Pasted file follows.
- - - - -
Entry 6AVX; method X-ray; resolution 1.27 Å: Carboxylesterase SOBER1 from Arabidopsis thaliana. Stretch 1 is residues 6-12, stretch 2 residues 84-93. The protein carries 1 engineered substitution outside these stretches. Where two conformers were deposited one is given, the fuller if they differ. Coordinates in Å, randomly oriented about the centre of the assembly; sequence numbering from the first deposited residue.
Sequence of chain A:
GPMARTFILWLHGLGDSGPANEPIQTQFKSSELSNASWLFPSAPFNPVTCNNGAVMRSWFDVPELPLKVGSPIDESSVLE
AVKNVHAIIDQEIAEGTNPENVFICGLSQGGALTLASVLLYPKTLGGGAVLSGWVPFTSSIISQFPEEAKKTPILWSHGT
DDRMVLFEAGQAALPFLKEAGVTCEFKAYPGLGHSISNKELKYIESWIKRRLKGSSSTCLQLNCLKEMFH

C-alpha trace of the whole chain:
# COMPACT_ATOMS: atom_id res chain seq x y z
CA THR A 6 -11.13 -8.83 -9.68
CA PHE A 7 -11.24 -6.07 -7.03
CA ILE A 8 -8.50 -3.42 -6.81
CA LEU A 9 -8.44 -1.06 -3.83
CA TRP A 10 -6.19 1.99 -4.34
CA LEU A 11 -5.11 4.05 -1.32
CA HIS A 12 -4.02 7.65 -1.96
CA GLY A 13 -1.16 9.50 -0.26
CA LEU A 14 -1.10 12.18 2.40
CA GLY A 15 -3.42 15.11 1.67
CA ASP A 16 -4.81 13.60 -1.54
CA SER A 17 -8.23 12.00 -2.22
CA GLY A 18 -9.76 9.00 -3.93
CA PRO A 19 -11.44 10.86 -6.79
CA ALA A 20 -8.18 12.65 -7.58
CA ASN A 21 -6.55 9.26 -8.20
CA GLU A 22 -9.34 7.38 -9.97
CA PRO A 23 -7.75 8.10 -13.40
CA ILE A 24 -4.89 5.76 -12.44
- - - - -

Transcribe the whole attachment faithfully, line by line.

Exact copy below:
Entry 6AVX; method X-ray; resolution 1.27 Å: Carboxylesterase SOBER1 from Arabidopsis thaliana. Stretch 1 is residues 6-12, stretch 2 residues 84-93. The protein carries 1 engineered substitution outside these stretches. Where two conformers were deposited one is given, the fuller if they differ. Coordinates in Å, randomly oriented about the centre of the assembly; sequence numbering from the first deposited residue.
Sequence of chain A:
GPMARTFILWLHGLGDSGPANEPIQTQFKSSELSNASWLFPSAPFNPVTCNNGAVMRSWFDVPELPLKVGSPIDESSVLE
AVKNVHAIIDQEIAEGTNPENVFICGLSQGGALTLASVLLYPKTLGGGAVLSGWVPFTSSIISQFPEEAKKTPILWSHGT
DDRMVLFEAGQAALPFLKEAGVTCEFKAYPGLGHSISNKELKYIESWIKRRLKGSSSTCLQLNCLKEMFH

C-alpha trace of the whole chain:
# COMPACT_ATOMS: atom_id res chain seq x y z
CA THR A 6 -11.13 -8.83 -9.68
CA PHE A 7 -11.24 -6.07 -7.03
CA ILE A 8 -8.50 -3.42 -6.81
CA LEU A 9 -8.44 -1.06 -3.83
CA TRP A 10 -6.19 1.99 -4.34
CA LEU A 11 -5.11 4.05 -1.32
CA HIS A 12 -4.02 7.65 -1.96
CA GLY A 13 -1.16 9.50 -0.26
CA LEU A 14 -1.10 12.18 2.40
CA GLY A 15 -3.42 15.11 1.67
CA ASP A 16 -4.81 13.60 -1.54
CA SER A 17 -8.23 12.00 -2.22
CA GLY A 18 -9.76 9.00 -3.93
CA PRO A 19 -11.44 10.86 -6.79
CA ALA A 20 -8.18 12.65 -7.58
CA ASN A 21 -6.55 9.26 -8.20
CA GLU A 22 -9.34 7.38 -9.97
CA PRO A 23 -7.75 8.10 -13.40
CA ILE A 24 -4.89 5.76 -12.44